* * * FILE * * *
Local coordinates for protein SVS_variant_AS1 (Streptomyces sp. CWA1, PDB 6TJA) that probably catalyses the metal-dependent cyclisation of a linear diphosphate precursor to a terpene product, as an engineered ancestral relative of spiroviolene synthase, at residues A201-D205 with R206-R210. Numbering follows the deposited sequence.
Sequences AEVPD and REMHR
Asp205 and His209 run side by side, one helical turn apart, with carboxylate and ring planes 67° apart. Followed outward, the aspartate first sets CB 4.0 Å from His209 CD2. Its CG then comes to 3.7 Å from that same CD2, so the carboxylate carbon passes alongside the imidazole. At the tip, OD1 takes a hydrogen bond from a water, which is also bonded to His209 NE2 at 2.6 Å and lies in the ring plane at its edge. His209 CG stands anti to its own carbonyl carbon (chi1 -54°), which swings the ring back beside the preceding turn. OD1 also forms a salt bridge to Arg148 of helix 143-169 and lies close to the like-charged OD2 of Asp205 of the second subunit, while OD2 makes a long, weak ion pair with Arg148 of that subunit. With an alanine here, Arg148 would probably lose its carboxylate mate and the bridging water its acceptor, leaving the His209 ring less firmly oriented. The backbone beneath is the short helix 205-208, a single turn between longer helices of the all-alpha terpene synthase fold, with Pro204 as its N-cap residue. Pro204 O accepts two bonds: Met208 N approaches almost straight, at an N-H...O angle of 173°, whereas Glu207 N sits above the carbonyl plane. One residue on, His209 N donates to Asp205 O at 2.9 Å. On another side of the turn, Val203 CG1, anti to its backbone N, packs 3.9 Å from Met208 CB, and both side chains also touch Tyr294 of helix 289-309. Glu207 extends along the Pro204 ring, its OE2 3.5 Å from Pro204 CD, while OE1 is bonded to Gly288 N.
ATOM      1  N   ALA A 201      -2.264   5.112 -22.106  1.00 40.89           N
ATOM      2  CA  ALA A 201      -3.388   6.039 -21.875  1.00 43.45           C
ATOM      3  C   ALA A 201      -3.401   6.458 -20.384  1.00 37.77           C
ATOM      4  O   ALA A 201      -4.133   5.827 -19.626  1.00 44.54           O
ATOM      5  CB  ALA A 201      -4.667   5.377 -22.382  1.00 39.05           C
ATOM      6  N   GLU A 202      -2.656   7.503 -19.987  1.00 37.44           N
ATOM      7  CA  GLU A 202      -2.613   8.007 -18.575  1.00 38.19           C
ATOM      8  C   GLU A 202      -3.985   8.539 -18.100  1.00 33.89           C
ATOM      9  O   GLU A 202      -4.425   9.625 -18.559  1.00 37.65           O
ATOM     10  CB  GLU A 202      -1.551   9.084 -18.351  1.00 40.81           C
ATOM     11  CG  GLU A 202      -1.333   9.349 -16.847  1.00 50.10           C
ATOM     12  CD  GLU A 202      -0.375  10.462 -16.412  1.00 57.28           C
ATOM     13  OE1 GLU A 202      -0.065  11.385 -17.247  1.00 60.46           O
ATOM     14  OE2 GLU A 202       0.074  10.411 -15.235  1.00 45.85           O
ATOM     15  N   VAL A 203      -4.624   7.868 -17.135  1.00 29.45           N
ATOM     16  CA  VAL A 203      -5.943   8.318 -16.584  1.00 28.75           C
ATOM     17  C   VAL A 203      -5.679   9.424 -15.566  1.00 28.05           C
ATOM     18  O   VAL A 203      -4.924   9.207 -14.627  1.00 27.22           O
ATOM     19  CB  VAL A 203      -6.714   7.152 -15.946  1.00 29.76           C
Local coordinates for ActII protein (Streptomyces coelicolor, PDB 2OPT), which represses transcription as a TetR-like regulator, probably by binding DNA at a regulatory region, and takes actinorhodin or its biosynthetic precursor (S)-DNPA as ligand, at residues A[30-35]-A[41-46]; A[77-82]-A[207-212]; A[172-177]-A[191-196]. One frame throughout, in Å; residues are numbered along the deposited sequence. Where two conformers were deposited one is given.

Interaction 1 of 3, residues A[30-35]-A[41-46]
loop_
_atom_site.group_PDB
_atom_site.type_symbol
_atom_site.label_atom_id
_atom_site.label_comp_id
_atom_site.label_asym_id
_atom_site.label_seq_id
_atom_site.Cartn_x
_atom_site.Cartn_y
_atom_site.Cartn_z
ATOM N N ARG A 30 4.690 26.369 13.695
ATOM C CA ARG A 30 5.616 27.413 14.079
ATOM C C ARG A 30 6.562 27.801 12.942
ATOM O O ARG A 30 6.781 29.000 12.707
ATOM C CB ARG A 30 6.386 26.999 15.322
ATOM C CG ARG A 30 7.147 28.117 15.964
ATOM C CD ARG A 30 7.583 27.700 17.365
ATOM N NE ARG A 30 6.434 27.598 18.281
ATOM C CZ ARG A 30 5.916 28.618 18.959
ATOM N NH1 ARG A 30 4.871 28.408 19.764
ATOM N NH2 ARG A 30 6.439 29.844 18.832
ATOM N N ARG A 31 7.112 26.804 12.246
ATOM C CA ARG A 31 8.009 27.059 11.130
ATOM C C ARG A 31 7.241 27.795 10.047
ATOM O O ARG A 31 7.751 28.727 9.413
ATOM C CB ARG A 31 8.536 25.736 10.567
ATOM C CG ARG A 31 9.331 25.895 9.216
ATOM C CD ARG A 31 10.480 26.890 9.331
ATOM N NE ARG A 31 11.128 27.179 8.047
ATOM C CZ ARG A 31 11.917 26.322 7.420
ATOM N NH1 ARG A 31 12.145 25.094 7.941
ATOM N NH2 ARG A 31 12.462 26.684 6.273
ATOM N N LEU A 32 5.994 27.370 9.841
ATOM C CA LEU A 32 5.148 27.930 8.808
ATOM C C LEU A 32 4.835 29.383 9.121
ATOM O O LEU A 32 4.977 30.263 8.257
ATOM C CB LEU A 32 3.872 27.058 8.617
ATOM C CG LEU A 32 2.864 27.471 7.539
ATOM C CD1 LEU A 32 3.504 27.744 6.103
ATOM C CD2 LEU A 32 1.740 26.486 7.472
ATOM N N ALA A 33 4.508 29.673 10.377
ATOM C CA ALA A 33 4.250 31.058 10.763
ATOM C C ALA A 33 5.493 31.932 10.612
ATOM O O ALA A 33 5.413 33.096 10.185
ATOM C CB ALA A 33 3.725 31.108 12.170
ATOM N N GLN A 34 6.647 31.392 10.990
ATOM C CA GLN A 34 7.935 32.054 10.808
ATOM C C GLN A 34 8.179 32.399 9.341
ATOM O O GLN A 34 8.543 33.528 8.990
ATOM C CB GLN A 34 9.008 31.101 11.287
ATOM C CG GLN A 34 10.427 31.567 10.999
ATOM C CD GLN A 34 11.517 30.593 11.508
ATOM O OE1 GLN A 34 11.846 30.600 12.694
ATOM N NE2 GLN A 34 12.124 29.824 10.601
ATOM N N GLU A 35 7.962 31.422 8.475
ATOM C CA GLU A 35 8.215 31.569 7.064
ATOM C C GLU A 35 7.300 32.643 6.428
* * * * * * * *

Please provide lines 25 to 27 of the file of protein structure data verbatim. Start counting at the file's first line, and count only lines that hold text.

loop_
_atom_site.group_PDB
_atom_site.type_symbol